WELCOME TO VENICE
NO MATTER your age or your travel experiences, your heart will surely beat a little faster as you enter Venice.
This historic city and living museum enchants and thrills from the minute you arrive to the moment you leave.
Yes, it is clogged with tourists most of the year, and yes, it can be expensive, but it's a dreamy destination to top every traveller's bucket list, and if you're careful you can do it on a budget.
FIVE THINGS TO DO IN VENICE - WITHOUT BREAKING THE BANK.
Walk: Put on your walking shoes, don a hat, take a bottle of water and get lost. No matter how many tight alleyways you wander, canals you traverse or tiny piazzas you stumble upon, you'll find yourself back at St Mark's Square sooner or later.
Sit: There are many low walls by the canals to stop for a little rest. Myriad cafes sell inexpensive foccacias and pizzas where you can sit and snack.
Beware sitting in any of the cafes lining St Mark's Square. Seductive they are, but if the orchestra is playing, you'll be charged an "orchestra tax", and a cup of coffee could cost you $20. Stand by the famous Caffe Florian in St Mark's under the Procuratie Nuove, and sway to the soft music.
Take a tour: While Doge's Palace and St Mark's Basilica are a must-do, the queues could see you waiting for three or more hours. Not good for us seniors. Website viator.com offers a number of walking tours where you can skip the queues. Paying to walk, annoying, no? But queueing for three hours?
Board a vaporetto: A gondola ride is impossibly romantic...but horrendously expensive and well...getting in and out of a gondola is not easy for the senior traveller.
The vaporetti (water taxis) cost just a couple of euros and will take you all over the main waterways past every historic sight.
Buy a selfie stick: Hawkers sell these everywhere, and for five euros (less if you bargain them down) you'll have more fun that you thought possible taking photos and making videos of yourself against the gorgeous Venetian backdrops.
The further you venture from St Mark's, the less touristy the restaurants, but they are still few.
Best to accept the inevitable and dine at one of the myriad pretty restaurants by a canal.
Order a pasta dish (we had the most delicious spaghetti pesto ever at the Hotel La Piscina Ristorante by the water), and be served by attentive waiters in cream jackets as you watch the gondolas.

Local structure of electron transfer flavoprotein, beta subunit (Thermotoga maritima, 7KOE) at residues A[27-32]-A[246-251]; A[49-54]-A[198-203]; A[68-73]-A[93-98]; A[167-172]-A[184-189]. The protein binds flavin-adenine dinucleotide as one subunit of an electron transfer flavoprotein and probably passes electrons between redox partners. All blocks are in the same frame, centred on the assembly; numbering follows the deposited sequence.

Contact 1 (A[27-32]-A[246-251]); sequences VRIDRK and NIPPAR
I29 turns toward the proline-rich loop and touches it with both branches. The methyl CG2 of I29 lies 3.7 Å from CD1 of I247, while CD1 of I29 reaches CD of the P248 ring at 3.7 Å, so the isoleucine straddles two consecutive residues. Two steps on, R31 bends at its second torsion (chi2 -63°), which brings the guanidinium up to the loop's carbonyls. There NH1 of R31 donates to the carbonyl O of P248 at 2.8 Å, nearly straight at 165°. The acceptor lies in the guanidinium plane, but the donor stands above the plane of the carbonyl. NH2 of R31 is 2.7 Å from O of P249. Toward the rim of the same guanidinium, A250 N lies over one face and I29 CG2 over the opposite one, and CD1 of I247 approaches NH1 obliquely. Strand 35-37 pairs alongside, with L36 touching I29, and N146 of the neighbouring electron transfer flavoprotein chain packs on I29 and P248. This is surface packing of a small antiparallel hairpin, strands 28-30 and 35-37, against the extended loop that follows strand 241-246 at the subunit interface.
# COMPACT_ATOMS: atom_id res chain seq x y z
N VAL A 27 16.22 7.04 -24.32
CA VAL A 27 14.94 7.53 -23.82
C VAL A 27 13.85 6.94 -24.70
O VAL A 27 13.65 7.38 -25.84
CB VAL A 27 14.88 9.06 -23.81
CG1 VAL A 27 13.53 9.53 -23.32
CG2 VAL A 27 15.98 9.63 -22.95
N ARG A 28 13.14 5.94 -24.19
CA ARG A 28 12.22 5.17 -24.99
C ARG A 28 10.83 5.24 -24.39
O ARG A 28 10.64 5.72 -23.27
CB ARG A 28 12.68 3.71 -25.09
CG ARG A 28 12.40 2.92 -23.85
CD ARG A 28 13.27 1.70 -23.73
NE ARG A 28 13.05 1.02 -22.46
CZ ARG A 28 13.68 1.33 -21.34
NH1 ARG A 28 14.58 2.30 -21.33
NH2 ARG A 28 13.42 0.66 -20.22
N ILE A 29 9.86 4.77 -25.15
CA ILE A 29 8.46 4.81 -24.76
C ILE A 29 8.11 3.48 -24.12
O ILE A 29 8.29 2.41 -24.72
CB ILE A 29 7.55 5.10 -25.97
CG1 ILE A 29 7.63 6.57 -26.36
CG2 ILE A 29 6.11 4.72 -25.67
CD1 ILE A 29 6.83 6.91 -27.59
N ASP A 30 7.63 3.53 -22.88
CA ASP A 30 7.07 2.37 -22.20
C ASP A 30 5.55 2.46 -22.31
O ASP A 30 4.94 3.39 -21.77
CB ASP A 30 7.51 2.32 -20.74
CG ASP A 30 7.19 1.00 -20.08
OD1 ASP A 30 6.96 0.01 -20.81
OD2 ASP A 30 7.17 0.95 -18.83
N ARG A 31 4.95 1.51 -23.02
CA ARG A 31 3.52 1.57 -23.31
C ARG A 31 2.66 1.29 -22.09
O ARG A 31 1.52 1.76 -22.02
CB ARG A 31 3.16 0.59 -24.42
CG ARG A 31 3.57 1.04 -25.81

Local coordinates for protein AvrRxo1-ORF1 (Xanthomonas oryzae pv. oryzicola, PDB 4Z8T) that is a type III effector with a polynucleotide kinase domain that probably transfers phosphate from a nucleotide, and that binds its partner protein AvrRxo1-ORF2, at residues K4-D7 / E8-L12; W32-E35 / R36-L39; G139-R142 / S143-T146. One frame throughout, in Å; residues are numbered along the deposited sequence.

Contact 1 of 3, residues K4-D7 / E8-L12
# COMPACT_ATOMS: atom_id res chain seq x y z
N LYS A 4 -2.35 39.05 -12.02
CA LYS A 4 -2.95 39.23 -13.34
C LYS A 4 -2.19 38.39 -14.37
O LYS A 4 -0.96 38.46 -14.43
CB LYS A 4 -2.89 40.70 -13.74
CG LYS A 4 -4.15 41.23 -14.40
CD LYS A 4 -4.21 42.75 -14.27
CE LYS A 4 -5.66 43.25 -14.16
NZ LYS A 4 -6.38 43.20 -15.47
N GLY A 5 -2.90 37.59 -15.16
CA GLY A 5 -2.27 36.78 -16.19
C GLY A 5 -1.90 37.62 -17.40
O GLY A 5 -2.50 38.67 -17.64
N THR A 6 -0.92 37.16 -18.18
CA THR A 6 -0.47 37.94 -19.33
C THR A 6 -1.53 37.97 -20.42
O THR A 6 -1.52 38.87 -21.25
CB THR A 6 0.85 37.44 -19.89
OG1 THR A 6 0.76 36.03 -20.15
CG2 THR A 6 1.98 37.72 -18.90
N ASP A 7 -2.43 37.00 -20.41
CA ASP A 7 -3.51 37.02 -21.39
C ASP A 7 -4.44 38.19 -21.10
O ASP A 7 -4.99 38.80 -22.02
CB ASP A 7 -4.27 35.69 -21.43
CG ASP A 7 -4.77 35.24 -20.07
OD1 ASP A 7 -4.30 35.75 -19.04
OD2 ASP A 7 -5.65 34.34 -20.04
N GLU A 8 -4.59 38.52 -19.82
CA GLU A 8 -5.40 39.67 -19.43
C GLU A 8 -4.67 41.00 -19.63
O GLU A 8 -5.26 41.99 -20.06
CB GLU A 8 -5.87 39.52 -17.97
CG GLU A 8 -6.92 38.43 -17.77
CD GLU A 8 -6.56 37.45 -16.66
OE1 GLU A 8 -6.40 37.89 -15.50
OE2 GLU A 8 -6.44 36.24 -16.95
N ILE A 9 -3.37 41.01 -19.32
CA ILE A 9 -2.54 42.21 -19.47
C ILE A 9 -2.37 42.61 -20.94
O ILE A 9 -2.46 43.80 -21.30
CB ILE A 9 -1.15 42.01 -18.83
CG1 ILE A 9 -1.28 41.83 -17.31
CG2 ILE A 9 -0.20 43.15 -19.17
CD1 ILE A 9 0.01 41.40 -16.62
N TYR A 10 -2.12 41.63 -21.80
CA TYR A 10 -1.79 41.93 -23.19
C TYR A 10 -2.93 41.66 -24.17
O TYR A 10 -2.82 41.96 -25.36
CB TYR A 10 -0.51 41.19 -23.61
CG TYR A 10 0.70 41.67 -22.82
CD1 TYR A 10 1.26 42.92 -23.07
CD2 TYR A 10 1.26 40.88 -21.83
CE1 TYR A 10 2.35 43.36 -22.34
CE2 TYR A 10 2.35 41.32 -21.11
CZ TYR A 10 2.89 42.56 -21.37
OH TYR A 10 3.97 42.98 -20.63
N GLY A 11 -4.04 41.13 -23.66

MUST DO EASY ADVENTURES
Get up early and visit the Rialto Markets at the foot of the Rialto Bridge. The fish market has been operating for 1000 years and now stallholders cling to tradition despite city authorities with a gleamy eye for development.
Spend a morning at the Guggenheim Museum on the Grand Canal and enjoy Picasso, Magritte, Kandinsky, Pollock and of course Max Ernst, the surrealist artist and her husband.
Try on masks. Some (not all) of the mask shops will let you spend an hour trying on the exquisite hand-
made masks so your Venetian Masked Ball fantasies will come to life.
ARRIVE IN STYLE.
Take a water taxi (viator.com/venice-shuttle) from the Marco Polo airport and arrive at the Grand Canal as if you own it. A shared water taxi (usually with just two others) costs around $80 for a couple. Wheel your suitcase from the airport along a pleasant walkway to a jetty where a boat driver will load your bags on board and then speed you off to the magical vista of Venice. If you're lucky, you'll be dropped off last and have a tour of the Grand Canal before arriving at your hotel feeling like royalty.
WHERE TO STAY.
This is the biggie. Many hotels charge upwards of $600 a night for a tiny room. Ouch.
We found a delightful privately owned apartment on-line for about $230 a night. (Appartamento Corte Bragadin, website: booking.com).
The owner met us at the jetty and walked us the few metres to a spacious apartment, with living room, kitchen, big bedroom and bathroom and that rare thing in Venice - a large garden. Having an apartment with kitchen and a nearby supermarket will save you so much money you could splash out on some beautiful Venetian glass.